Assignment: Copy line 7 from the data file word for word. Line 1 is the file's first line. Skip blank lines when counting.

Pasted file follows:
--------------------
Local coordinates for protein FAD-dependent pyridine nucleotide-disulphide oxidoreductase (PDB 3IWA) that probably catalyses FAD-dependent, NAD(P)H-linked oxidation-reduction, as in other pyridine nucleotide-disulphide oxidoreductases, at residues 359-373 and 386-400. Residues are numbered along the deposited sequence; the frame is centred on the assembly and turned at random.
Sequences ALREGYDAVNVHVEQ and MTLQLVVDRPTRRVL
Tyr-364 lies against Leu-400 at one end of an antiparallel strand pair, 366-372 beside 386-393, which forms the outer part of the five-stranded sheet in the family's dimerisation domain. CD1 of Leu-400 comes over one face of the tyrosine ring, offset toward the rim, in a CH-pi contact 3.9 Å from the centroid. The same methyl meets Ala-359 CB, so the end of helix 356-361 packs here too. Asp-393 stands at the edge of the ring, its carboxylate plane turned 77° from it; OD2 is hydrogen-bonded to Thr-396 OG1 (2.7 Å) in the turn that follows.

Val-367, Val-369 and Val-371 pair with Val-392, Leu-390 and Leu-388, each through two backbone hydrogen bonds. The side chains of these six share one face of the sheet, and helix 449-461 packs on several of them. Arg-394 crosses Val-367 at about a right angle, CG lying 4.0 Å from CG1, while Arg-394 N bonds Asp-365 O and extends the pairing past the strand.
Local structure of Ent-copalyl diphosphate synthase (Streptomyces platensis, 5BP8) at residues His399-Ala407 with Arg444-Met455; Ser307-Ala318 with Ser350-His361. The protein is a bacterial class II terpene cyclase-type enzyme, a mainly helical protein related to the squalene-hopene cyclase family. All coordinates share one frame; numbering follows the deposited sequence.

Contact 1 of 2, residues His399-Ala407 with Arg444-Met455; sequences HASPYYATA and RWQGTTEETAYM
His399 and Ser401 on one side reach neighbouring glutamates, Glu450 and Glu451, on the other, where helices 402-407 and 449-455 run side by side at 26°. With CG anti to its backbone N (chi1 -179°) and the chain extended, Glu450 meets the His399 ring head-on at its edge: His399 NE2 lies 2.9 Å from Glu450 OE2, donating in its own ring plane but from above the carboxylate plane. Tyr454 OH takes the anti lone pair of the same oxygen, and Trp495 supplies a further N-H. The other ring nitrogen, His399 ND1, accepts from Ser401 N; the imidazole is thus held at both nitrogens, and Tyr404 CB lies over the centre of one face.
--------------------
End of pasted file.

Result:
His399 and Ser401 on one side reach neighbouring glutamates, Glu450 and Glu451, on the other, where helices 402-407 and 449-455 run side by side at 26°. With CG anti to its backbone N (chi1 -179°) and the chain extended, Glu450 meets the His399 ring head-on at its edge: His399 NE2 lies 2.9 Å from Glu450 OE2, donating in its own ring plane but from above the carboxylate plane. Tyr454 OH takes the anti lone pair of the same oxygen, and Trp495 supplies a further N-H. The other ring nitrogen, His399 ND1, accepts from Ser401 N; the imidazole is thus held at both nitrogens, and Tyr404 CB lies over the centre of one face.